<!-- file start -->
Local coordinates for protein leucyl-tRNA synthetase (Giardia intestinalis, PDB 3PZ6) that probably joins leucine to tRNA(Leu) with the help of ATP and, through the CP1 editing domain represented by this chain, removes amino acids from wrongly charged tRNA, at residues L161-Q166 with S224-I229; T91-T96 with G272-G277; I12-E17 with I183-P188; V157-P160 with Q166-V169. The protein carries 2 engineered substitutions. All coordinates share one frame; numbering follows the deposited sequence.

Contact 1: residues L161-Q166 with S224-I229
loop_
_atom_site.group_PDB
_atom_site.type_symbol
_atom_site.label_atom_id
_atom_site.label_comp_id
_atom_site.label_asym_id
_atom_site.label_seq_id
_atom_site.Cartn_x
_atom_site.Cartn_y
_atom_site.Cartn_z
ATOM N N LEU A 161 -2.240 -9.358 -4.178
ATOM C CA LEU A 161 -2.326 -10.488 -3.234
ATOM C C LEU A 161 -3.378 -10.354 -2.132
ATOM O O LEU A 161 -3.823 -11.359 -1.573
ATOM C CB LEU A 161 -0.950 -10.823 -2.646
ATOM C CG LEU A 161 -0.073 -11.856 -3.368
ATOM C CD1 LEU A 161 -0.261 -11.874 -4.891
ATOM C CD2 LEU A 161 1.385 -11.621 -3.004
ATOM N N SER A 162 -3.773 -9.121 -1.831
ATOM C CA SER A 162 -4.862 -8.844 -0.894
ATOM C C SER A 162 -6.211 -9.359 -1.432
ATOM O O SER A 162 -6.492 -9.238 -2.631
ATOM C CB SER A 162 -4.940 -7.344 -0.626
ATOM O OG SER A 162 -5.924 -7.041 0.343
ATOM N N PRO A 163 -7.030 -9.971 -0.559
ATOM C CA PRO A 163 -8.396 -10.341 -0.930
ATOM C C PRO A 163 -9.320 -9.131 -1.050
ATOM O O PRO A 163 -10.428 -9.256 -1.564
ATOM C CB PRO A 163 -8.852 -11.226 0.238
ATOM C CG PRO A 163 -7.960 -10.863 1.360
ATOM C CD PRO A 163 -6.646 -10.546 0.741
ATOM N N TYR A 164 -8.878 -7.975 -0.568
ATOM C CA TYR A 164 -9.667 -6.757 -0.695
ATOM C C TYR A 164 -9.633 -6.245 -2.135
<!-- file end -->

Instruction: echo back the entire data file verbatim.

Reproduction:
Local coordinates for protein leucyl-tRNA synthetase (Giardia intestinalis, PDB 3PZ6) that probably joins leucine to tRNA(Leu) with the help of ATP and, through the CP1 editing domain represented by this chain, removes amino acids from wrongly charged tRNA, at residues L161-Q166 with S224-I229; T91-T96 with G272-G277; I12-E17 with I183-P188; V157-P160 with Q166-V169. The protein carries 2 engineered substitutions. All coordinates share one frame; numbering follows the deposited sequence.

Contact 1: residues L161-Q166 with S224-I229
loop_
_atom_site.group_PDB
_atom_site.type_symbol
_atom_site.label_atom_id
_atom_site.label_comp_id
_atom_site.label_asym_id
_atom_site.label_seq_id
_atom_site.Cartn_x
_atom_site.Cartn_y
_atom_site.Cartn_z
ATOM N N LEU A 161 -2.240 -9.358 -4.178
ATOM C CA LEU A 161 -2.326 -10.488 -3.234
ATOM C C LEU A 161 -3.378 -10.354 -2.132
ATOM O O LEU A 161 -3.823 -11.359 -1.573
ATOM C CB LEU A 161 -0.950 -10.823 -2.646
ATOM C CG LEU A 161 -0.073 -11.856 -3.368
ATOM C CD1 LEU A 161 -0.261 -11.874 -4.891
ATOM C CD2 LEU A 161 1.385 -11.621 -3.004
ATOM N N SER A 162 -3.773 -9.121 -1.831
ATOM C CA SER A 162 -4.862 -8.844 -0.894
ATOM C C SER A 162 -6.211 -9.359 -1.432
ATOM O O SER A 162 -6.492 -9.238 -2.631
ATOM C CB SER A 162 -4.940 -7.344 -0.626
ATOM O OG SER A 162 -5.924 -7.041 0.343
ATOM N N PRO A 163 -7.030 -9.971 -0.559
ATOM C CA PRO A 163 -8.396 -10.341 -0.930
ATOM C C PRO A 163 -9.320 -9.131 -1.050
ATOM O O PRO A 163 -10.428 -9.256 -1.564
ATOM C CB PRO A 163 -8.852 -11.226 0.238
ATOM C CG PRO A 163 -7.960 -10.863 1.360
ATOM C CD PRO A 163 -6.646 -10.546 0.741
ATOM N N TYR A 164 -8.878 -7.975 -0.568
ATOM C CA TYR A 164 -9.667 -6.757 -0.695
ATOM C C TYR A 164 -9.633 -6.245 -2.135